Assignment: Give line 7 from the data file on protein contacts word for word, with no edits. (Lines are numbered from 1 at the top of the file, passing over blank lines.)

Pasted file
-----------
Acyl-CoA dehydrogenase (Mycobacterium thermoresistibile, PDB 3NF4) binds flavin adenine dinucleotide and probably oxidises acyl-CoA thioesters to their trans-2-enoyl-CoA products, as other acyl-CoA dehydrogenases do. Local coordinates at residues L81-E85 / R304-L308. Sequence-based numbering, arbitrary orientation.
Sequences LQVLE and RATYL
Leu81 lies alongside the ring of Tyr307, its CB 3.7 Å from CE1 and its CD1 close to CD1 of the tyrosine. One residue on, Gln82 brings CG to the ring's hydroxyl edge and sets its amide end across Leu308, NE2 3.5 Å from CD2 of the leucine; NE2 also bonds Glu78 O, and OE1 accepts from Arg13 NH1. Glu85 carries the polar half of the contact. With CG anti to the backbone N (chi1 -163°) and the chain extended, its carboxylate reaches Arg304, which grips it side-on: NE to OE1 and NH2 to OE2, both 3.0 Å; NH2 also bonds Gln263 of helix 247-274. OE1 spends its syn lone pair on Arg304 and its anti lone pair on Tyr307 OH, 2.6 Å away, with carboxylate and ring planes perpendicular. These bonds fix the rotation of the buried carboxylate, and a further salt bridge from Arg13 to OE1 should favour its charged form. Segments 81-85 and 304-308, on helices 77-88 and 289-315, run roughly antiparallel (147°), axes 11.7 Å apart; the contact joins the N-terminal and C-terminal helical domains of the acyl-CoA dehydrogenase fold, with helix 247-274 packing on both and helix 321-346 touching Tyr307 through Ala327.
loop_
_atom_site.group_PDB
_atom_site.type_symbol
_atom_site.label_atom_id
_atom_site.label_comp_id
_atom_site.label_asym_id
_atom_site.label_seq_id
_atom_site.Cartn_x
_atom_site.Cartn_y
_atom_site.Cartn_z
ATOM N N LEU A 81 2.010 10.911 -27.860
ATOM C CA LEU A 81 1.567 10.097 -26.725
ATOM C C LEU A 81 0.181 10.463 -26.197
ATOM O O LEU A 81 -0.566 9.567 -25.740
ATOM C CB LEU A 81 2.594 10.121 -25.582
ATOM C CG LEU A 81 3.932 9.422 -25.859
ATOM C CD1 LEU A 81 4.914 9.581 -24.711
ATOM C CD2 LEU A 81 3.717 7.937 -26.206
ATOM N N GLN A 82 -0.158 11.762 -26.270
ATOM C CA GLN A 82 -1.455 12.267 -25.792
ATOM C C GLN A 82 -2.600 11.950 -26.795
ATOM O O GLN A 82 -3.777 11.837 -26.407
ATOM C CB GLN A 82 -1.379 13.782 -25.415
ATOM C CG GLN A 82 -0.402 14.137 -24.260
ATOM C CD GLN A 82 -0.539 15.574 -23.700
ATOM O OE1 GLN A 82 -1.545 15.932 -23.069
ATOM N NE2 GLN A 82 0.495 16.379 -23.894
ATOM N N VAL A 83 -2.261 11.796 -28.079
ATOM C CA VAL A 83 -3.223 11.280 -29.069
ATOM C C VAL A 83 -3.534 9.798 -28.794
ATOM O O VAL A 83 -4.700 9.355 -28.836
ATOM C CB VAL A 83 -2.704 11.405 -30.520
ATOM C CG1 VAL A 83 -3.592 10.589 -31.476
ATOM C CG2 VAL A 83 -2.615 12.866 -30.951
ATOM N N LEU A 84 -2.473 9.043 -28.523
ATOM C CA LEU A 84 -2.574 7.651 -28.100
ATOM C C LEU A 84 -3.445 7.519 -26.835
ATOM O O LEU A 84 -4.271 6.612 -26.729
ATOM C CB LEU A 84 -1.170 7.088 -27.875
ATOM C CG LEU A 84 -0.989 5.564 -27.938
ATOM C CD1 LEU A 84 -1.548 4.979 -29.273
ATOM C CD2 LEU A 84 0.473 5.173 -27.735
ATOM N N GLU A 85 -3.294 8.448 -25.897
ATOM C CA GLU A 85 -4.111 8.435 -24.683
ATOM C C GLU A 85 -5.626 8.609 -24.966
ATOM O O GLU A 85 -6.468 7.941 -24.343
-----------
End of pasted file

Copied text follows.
_atom_site.label_atom_id